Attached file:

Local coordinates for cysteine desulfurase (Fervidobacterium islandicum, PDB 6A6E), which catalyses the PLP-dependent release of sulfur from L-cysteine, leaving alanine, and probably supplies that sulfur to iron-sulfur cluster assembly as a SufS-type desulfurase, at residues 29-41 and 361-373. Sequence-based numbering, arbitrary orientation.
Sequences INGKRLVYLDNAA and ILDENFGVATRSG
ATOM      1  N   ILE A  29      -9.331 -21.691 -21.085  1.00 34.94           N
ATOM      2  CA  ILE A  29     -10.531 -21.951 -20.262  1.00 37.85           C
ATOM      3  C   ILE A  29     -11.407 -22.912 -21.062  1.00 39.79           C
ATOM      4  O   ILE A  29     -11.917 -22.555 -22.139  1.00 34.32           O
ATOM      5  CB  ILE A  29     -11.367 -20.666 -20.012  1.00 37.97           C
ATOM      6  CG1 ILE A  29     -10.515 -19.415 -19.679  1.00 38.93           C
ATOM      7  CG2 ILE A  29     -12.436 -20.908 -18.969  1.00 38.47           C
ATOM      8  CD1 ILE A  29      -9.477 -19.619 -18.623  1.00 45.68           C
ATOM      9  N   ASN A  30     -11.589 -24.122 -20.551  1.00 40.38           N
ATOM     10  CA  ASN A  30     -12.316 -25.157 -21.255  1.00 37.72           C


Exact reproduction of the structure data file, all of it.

Local coordinates for cysteine desulfurase (Fervidobacterium islandicum, PDB 6A6E), which catalyses the PLP-dependent release of sulfur from L-cysteine, leaving alanine, and probably supplies that sulfur to iron-sulfur cluster assembly as a SufS-type desulfurase, at residues 29-41 and 361-373. Sequence-based numbering, arbitrary orientation.
Sequences INGKRLVYLDNAA and ILDENFGVATRSG
ATOM      1  N   ILE A  29      -9.331 -21.691 -21.085  1.00 34.94           N
ATOM      2  CA  ILE A  29     -10.531 -21.951 -20.262  1.00 37.85           C
ATOM      3  C   ILE A  29     -11.407 -22.912 -21.062  1.00 39.79           C
ATOM      4  O   ILE A  29     -11.917 -22.555 -22.139  1.00 34.32           O
ATOM      5  CB  ILE A  29     -11.367 -20.666 -20.012  1.00 37.97           C
ATOM      6  CG1 ILE A  29     -10.515 -19.415 -19.679  1.00 38.93           C
ATOM      7  CG2 ILE A  29     -12.436 -20.908 -18.969  1.00 38.47           C
ATOM      8  CD1 ILE A  29      -9.477 -19.619 -18.623  1.00 45.68           C
ATOM      9  N   ASN A  30     -11.589 -24.122 -20.551  1.00 40.38           N
ATOM     10  CA  ASN A  30     -12.316 -25.157 -21.255  1.00 37.72           C